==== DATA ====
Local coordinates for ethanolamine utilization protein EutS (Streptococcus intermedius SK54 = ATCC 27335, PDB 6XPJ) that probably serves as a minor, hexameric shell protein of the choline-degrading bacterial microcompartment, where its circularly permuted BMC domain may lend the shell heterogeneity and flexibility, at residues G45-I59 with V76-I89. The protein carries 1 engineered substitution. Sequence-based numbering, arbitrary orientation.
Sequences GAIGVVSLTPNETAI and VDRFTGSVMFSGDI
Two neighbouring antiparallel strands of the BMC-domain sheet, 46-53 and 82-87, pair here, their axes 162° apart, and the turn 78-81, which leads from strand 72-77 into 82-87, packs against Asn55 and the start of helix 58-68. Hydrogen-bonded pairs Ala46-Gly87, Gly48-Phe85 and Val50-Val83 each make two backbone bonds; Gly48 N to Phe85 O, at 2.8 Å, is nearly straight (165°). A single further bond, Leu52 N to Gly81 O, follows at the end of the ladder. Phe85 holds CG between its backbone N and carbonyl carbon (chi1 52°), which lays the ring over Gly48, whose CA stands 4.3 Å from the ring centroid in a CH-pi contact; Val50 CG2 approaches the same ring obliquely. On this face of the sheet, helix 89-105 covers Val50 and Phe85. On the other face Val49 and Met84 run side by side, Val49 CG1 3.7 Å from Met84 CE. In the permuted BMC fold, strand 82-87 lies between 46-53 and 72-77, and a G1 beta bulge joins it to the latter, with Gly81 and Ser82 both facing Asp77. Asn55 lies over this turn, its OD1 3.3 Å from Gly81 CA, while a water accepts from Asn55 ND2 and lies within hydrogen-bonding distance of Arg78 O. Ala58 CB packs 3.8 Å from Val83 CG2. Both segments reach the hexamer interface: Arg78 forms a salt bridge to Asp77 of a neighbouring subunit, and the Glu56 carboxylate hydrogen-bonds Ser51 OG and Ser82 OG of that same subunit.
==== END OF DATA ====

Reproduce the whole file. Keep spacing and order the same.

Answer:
Local coordinates for ethanolamine utilization protein EutS (Streptococcus intermedius SK54 = ATCC 27335, PDB 6XPJ) that probably serves as a minor, hexameric shell protein of the choline-degrading bacterial microcompartment, where its circularly permuted BMC domain may lend the shell heterogeneity and flexibility, at residues G45-I59 with V76-I89. The protein carries 1 engineered substitution. Sequence-based numbering, arbitrary orientation.
Sequences GAIGVVSLTPNETAI and VDRFTGSVMFSGDI
Two neighbouring antiparallel strands of the BMC-domain sheet, 46-53 and 82-87, pair here, their axes 162° apart, and the turn 78-81, which leads from strand 72-77 into 82-87, packs against Asn55 and the start of helix 58-68. Hydrogen-bonded pairs Ala46-Gly87, Gly48-Phe85 and Val50-Val83 each make two backbone bonds; Gly48 N to Phe85 O, at 2.8 Å, is nearly straight (165°). A single further bond, Leu52 N to Gly81 O, follows at the end of the ladder. Phe85 holds CG between its backbone N and carbonyl carbon (chi1 52°), which lays the ring over Gly48, whose CA stands 4.3 Å from the ring centroid in a CH-pi contact; Val50 CG2 approaches the same ring obliquely. On this face of the sheet, helix 89-105 covers Val50 and Phe85. On the other face Val49 and Met84 run side by side, Val49 CG1 3.7 Å from Met84 CE. In the permuted BMC fold, strand 82-87 lies between 46-53 and 72-77, and a G1 beta bulge joins it to the latter, with Gly81 and Ser82 both facing Asp77. Asn55 lies over this turn, its OD1 3.3 Å from Gly81 CA, while a water accepts from Asn55 ND2 and lies within hydrogen-bonding distance of Arg78 O. Ala58 CB packs 3.8 Å from Val83 CG2. Both segments reach the hexamer interface: Arg78 forms a salt bridge to Asp77 of a neighbouring subunit, and the Glu56 carboxylate hydrogen-bonds Ser51 OG and Ser82 OG of that same subunit.